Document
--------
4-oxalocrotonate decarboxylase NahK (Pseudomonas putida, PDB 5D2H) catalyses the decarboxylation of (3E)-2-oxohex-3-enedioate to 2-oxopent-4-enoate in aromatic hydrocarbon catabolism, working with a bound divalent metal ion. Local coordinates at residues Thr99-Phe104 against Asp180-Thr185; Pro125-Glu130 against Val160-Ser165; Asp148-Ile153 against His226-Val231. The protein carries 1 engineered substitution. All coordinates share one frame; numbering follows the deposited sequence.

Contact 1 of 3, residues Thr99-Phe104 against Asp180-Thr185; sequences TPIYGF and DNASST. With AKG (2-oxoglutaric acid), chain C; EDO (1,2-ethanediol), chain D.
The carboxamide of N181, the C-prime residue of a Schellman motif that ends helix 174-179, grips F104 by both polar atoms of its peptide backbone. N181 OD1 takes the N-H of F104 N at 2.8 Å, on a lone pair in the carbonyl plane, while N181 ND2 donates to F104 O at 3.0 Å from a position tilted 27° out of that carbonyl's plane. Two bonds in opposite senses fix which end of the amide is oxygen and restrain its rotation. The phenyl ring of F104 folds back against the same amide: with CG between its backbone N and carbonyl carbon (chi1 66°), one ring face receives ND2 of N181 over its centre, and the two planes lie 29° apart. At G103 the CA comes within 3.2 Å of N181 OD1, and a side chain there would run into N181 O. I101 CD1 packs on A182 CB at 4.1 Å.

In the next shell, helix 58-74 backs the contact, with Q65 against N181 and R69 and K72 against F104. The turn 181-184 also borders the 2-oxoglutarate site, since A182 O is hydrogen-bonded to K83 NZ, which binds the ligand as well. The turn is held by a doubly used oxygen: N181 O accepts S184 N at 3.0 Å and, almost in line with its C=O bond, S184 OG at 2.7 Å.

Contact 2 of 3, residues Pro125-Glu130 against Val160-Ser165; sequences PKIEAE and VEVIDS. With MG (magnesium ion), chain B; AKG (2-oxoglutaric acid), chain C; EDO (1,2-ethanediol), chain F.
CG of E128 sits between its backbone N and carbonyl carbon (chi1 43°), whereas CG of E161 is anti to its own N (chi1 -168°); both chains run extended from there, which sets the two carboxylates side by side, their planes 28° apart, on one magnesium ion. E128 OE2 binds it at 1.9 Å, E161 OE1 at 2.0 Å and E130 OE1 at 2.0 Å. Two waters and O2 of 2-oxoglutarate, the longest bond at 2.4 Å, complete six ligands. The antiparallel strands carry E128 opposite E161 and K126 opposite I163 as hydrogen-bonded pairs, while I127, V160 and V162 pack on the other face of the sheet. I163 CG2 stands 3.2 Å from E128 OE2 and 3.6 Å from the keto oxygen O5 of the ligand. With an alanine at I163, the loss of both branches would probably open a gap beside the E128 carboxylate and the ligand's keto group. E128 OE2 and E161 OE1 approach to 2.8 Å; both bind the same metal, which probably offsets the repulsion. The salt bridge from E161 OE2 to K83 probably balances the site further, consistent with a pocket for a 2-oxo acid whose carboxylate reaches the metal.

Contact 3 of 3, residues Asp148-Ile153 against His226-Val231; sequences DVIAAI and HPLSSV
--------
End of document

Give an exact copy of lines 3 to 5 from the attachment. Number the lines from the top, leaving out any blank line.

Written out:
The carboxamide of N181, the C-prime residue of a Schellman motif that ends helix 174-179, grips F104 by both polar atoms of its peptide backbone. N181 OD1 takes the N-H of F104 N at 2.8 Å, on a lone pair in the carbonyl plane, while N181 ND2 donates to F104 O at 3.0 Å from a position tilted 27° out of that carbonyl's plane. Two bonds in opposite senses fix which end of the amide is oxygen and restrain its rotation. The phenyl ring of F104 folds back against the same amide: with CG between its backbone N and carbonyl carbon (chi1 66°), one ring face receives ND2 of N181 over its centre, and the two planes lie 29° apart. At G103 the CA comes within 3.2 Å of N181 OD1, and a side chain there would run into N181 O. I101 CD1 packs on A182 CB at 4.1 Å.

In the next shell, helix 58-74 backs the contact, with Q65 against N181 and R69 and K72 against F104. The turn 181-184 also borders the 2-oxoglutarate site, since A182 O is hydrogen-bonded to K83 NZ, which binds the ligand as well. The turn is held by a doubly used oxygen: N181 O accepts S184 N at 3.0 Å and, almost in line with its C=O bond, S184 OG at 2.7 Å.

Contact 2 of 3, residues Pro125-Glu130 against Val160-Ser165; sequences PKIEAE and VEVIDS. With MG (magnesium ion), chain B; AKG (2-oxoglutaric acid), chain C; EDO (1,2-ethanediol), chain F.